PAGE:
Background: Insomnia is effectively treated with online Cognitive Behavioral Therapy for Insomnia (CBT-I). Previous research has suggested the effects might not be limited to sleep and insomnia severity, but also apply to depressive symptoms. Results, however, are mixed.
Methods: In this randomized controlled trial we investigated the effects of guided online CBT-I on depression and insomnia in people suffering from symptoms of both. Participants (n = 104) with clinical insomnia and at least subclinical depression levels were randomized to (1) guided online CBT-I and sleep diary monitoring (i-Sleep) or (2) control group (sleep diary monitoring only). The primary outcome was the severity of depressive symptoms (Patient Health Questionnaire-9 without sleep item; PHQ-WS). Secondary outcomes were insomnia severity, sleep diary parameters, fatigue, daytime consequences of insomnia, anxiety, and perseverative thinking.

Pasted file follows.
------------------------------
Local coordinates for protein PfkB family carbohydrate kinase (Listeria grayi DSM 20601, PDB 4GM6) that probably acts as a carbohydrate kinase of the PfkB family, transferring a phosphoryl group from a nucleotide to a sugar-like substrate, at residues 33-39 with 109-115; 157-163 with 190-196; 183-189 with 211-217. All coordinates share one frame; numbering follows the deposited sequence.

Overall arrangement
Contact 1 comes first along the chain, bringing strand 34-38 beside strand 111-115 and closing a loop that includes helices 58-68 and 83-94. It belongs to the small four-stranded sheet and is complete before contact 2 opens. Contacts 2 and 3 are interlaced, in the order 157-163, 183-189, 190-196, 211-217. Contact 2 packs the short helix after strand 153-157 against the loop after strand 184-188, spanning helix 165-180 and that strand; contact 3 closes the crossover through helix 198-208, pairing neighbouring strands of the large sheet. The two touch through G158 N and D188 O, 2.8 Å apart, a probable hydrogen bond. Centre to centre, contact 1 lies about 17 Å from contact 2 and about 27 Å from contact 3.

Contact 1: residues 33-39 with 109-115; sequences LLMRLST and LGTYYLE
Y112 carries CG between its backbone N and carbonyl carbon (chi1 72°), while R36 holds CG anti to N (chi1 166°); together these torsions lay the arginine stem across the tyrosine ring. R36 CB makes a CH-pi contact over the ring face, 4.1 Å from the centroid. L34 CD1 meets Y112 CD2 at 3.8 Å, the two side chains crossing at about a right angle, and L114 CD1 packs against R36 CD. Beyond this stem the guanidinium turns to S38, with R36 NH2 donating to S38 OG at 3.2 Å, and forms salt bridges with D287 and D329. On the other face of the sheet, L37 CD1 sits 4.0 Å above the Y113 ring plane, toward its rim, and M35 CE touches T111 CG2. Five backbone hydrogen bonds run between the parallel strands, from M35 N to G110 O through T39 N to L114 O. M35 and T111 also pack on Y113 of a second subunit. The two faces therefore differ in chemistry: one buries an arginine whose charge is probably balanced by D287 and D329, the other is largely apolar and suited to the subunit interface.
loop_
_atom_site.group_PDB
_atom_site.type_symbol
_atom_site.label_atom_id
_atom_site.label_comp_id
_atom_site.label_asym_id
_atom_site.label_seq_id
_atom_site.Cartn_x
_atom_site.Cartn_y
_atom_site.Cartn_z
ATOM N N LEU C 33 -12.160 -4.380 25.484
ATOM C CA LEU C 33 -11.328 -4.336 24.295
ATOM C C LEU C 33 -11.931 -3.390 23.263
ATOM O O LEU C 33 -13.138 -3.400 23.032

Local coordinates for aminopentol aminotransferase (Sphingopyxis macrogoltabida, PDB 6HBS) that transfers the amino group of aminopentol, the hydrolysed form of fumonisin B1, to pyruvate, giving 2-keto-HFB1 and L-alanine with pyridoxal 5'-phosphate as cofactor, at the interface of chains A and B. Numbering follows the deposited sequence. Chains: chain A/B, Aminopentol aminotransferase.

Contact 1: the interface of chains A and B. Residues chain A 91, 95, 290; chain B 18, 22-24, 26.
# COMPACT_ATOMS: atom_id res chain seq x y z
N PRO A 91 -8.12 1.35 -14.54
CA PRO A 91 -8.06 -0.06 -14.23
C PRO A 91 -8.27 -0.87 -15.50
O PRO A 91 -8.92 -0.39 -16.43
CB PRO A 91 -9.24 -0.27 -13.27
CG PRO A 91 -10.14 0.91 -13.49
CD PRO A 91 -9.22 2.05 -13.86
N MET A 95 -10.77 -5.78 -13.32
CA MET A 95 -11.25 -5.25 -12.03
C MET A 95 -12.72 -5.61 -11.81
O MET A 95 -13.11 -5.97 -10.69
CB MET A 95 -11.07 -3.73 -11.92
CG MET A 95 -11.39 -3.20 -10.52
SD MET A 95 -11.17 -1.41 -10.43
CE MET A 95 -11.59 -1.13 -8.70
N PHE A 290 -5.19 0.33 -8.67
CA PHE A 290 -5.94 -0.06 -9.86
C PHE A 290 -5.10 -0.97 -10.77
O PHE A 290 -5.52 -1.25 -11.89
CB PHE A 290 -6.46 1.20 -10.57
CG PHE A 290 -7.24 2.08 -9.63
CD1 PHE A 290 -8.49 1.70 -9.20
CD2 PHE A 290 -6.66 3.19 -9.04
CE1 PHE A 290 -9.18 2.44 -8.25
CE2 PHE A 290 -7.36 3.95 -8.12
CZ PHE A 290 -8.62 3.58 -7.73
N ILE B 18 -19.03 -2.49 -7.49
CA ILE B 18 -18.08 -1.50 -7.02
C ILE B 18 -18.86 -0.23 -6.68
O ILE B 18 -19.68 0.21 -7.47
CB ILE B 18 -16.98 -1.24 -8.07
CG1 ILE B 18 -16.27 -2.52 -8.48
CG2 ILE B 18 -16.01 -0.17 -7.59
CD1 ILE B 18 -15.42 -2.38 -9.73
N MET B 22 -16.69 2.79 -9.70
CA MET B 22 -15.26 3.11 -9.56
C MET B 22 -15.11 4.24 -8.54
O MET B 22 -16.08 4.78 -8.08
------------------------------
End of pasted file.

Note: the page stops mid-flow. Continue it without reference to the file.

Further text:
Results: At post-test, participants in the i-Sleep condition reported significantly less depressive symptoms (PHQ-WS) compared with participants in the sleep-diary condition (d = 0.76). Large significant effects were also observed for insomnia severity (d = 2.36), most sleep diary parameters, daytime consequences of insomnia, anxiety, and perseverative thinking. Effects were maintained at 3 and 6 month follow-up. We did not find significant post-test effects on fatigue or total sleep time.
Conclusions: Findings indicate that guided online CBT-I is not only effective for insomnia complaints but also for depressive symptoms. The effects are large and comparable with those of depression therapy.
Clinical trial registration number: NTR6049 (Netherlands Trial Register).
Keywords: CBT; depression; insomnia; online treatment; randomized controlled trial.